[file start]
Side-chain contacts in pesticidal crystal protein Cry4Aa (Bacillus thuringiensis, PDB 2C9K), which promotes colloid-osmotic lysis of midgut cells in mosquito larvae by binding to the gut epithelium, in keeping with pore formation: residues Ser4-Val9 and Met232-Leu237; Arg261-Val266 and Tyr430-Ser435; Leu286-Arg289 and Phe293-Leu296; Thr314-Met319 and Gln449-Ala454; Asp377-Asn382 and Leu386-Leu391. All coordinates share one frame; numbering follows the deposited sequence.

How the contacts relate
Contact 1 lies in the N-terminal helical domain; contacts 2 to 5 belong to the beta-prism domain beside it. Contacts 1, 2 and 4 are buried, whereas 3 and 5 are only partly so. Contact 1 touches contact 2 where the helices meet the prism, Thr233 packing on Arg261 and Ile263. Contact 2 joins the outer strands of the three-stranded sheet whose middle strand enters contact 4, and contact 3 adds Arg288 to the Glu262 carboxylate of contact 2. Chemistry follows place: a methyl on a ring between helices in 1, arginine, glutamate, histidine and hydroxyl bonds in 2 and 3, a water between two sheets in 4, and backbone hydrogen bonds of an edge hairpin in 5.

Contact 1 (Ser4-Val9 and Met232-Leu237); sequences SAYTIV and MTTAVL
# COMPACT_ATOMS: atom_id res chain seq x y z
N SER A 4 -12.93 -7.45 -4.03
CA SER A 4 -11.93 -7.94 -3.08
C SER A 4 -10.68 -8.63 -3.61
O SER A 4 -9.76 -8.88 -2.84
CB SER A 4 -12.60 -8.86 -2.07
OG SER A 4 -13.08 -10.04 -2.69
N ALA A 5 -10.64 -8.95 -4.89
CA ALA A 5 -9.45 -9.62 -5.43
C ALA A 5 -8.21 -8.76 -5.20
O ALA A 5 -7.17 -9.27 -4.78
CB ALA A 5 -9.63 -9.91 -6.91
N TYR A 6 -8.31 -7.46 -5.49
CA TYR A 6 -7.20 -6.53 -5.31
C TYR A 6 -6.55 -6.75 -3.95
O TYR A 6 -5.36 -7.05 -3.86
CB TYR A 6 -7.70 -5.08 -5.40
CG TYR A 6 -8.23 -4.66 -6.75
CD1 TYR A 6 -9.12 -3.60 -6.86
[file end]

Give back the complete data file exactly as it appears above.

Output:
Side-chain contacts in pesticidal crystal protein Cry4Aa (Bacillus thuringiensis, PDB 2C9K), which promotes colloid-osmotic lysis of midgut cells in mosquito larvae by binding to the gut epithelium, in keeping with pore formation: residues Ser4-Val9 and Met232-Leu237; Arg261-Val266 and Tyr430-Ser435; Leu286-Arg289 and Phe293-Leu296; Thr314-Met319 and Gln449-Ala454; Asp377-Asn382 and Leu386-Leu391. All coordinates share one frame; numbering follows the deposited sequence.

How the contacts relate
Contact 1 lies in the N-terminal helical domain; contacts 2 to 5 belong to the beta-prism domain beside it. Contacts 1, 2 and 4 are buried, whereas 3 and 5 are only partly so. Contact 1 touches contact 2 where the helices meet the prism, Thr233 packing on Arg261 and Ile263. Contact 2 joins the outer strands of the three-stranded sheet whose middle strand enters contact 4, and contact 3 adds Arg288 to the Glu262 carboxylate of contact 2. Chemistry follows place: a methyl on a ring between helices in 1, arginine, glutamate, histidine and hydroxyl bonds in 2 and 3, a water between two sheets in 4, and backbone hydrogen bonds of an edge hairpin in 5.

Contact 1 (Ser4-Val9 and Met232-Leu237); sequences SAYTIV and MTTAVL
# COMPACT_ATOMS: atom_id res chain seq x y z
N SER A 4 -12.93 -7.45 -4.03
CA SER A 4 -11.93 -7.94 -3.08
C SER A 4 -10.68 -8.63 -3.61
O SER A 4 -9.76 -8.88 -2.84
CB SER A 4 -12.60 -8.86 -2.07
OG SER A 4 -13.08 -10.04 -2.69
N ALA A 5 -10.64 -8.95 -4.89
CA ALA A 5 -9.45 -9.62 -5.43
C ALA A 5 -8.21 -8.76 -5.20
O ALA A 5 -7.17 -9.27 -4.78
CB ALA A 5 -9.63 -9.91 -6.91
N TYR A 6 -8.31 -7.46 -5.49
CA TYR A 6 -7.20 -6.53 -5.31
C TYR A 6 -6.55 -6.75 -3.95
O TYR A 6 -5.36 -7.05 -3.86
CB TYR A 6 -7.70 -5.08 -5.40
CG TYR A 6 -8.23 -4.66 -6.75
CD1 TYR A 6 -9.12 -3.60 -6.86